Water-Resources Investigations Report 87-4145


This report is available online in pdf format (5 MB): USGS WRIR87-4145 (Opens the PDF file in a new window. )

D.W. Hicks, H.E. Gill, and S.A. Longsworth

U.S. Geological Survey Water-Resources Investigations Report 87-4145, 40 pages (Published 1987)


Large withdrawals of ground water in the 1,500- square-mile Albany area of southwestern Georgia have lowered water levels in deep aquifers as much as 140 feet and raised concern about the aquifers' ability to meet increasing demands. This study was conducted to evaluate the development potential of the shallow Upper Floridan aquifer as an alternate source of ground water, especially for public supply.

The study area lies mainly within the Dougherty Plain district of the Coastal Plain physiographic province. The Upper Floridan aquifer is the shallowest major ground-water reservoir, generally covered by only 20 to 80 feet (ft) of overburden. The aquifer includes units of sand, clay, limestone, and dolomite of middle Eocene age and younger, that form, in ascending order, the Lisbon Formation, the Clinchfield Sand, the Ocala Limestone, and the Suwannee Limestone. The aquifer is overlain by undifferentiated sediments of Miocene age and undifferentiated overburden of Quaternary age. The Upper Floridan ranges in thickness from about 50 ft in the northwestern part of the area to more than 370 feet in the southeastern part. The Upper Floridan stores and transmits large quantities of water, mainly in a zone of high permeability in the lower part of the aquifer. The transmissivity of the aquifer ranges from less than 10,000 feet squared per day northwest of Albany, to as much as 150,000 feet squared per day south and southeast of Albany. Twenty-eight years of agricultural and industrial pumping has not produced a long-term decline of the water level in the Upper Floridan; the aquifer system remains at equilibrium. The Upper Floridan yields hard, calcium bicarbonate-type water that contains no constituents in concentrations that exceed State drinking water standards.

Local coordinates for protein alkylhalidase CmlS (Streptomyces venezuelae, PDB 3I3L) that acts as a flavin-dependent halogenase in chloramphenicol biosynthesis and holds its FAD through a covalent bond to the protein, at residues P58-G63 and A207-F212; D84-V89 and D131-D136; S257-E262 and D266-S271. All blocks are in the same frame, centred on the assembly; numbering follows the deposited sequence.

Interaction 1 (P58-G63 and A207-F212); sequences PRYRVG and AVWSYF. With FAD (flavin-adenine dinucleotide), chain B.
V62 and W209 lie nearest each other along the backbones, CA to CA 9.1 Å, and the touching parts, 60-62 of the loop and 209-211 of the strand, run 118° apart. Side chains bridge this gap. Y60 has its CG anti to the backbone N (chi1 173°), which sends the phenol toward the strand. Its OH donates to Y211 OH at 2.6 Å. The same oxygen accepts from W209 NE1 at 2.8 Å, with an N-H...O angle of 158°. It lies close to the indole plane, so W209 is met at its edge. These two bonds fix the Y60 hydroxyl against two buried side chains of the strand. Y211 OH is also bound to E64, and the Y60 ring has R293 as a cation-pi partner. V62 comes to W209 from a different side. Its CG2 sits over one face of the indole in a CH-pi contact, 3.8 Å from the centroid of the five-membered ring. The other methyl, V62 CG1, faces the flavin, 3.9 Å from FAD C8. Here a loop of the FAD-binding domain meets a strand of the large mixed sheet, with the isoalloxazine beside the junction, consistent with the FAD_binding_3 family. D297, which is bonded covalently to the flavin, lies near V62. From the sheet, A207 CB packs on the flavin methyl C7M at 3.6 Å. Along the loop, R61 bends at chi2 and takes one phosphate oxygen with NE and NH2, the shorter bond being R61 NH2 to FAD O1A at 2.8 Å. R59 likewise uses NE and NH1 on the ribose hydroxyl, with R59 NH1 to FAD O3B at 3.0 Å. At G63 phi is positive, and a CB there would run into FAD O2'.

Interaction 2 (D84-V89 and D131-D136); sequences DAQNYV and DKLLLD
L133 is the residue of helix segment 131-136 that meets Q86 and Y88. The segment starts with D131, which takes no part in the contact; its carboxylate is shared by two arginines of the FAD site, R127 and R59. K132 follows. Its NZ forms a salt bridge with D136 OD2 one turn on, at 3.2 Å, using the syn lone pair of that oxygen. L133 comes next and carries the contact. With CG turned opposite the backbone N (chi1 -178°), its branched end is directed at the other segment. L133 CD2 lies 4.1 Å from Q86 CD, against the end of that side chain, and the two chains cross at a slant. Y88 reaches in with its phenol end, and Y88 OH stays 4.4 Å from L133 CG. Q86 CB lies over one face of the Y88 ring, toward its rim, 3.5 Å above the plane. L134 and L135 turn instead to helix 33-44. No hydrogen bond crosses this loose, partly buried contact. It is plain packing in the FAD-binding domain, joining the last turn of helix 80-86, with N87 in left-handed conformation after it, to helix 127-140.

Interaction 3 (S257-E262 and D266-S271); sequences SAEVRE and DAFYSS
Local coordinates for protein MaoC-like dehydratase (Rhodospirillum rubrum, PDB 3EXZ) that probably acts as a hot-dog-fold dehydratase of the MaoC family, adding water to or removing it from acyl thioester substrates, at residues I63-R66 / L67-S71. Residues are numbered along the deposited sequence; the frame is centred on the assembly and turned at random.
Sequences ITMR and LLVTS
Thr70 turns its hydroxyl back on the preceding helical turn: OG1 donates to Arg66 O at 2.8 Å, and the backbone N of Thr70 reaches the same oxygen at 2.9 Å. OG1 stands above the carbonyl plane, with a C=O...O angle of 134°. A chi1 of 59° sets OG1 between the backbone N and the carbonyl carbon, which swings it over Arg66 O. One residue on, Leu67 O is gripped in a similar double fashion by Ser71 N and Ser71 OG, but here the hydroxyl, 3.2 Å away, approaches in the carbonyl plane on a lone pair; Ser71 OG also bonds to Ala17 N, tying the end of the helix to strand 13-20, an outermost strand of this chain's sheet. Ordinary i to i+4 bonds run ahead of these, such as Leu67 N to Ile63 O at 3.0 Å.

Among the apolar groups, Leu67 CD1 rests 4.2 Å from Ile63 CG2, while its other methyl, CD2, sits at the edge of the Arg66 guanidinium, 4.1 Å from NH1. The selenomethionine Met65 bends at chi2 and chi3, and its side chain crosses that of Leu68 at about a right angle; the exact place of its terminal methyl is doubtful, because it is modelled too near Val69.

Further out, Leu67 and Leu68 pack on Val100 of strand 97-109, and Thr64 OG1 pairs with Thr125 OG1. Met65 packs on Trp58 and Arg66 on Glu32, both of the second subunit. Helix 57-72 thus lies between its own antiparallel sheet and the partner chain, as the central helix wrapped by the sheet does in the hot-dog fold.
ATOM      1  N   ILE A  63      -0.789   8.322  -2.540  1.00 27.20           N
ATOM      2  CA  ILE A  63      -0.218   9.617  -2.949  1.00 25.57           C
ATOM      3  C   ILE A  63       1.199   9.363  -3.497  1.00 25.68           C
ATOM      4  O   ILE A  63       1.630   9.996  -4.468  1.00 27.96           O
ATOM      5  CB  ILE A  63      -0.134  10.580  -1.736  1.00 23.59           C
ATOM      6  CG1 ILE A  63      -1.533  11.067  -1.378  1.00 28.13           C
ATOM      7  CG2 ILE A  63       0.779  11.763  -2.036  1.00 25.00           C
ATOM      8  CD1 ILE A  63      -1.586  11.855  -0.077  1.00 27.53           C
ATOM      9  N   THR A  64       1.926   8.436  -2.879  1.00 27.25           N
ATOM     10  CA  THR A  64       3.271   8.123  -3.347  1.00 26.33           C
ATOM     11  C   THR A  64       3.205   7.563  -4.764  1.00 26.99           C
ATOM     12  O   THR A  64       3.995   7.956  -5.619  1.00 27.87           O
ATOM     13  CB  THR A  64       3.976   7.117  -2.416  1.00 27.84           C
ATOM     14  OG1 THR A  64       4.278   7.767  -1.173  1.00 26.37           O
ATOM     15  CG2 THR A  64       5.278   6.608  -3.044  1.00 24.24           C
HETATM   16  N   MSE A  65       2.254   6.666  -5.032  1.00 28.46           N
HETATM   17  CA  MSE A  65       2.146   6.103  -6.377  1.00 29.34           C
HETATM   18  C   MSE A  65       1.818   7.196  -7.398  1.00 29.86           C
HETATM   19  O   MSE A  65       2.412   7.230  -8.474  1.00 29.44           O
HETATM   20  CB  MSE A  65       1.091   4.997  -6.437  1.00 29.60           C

The Upper Floridan aquifer is the primary source of irrigation, industrial, and rural domestic water supplies in the study area. The aquifer has not been developed as a public-supply source, however, largely because of concern over possible ground-water contamination by agricultural and industrial chemicals and landfill leachate. The development potential of the aquifer as a public-supply source depends on the quantity and the chemical quality of water available to wells. Near Albany, active and abandoned landfills, industrial and commercial sites, railroad yards, and gasoline and chemical storage tanks are potential sources of contaminants and, thus, make the area unsuitable for well sites. The areas of high transmissivity southeast of Albany, east of the Flint River, and southwest of Albany, west of the river, have the greatest development potential for public water supply. East of the river, yields of 12- to 16-inch-diameter wells reportedly exceed 2,000 gallons per minute (gal/min). West of the river, yields of 800 to 1,200 gal/min can be sustained by wells that tap the lower part of the aquifer, and some wells are reported to produce more than 2,500 gallons per minute. In these areas, it may be possible to develop several fields of properly spaced wells capable of supplying tens of millions of gallons of potable water per day without overstressing the aquifer.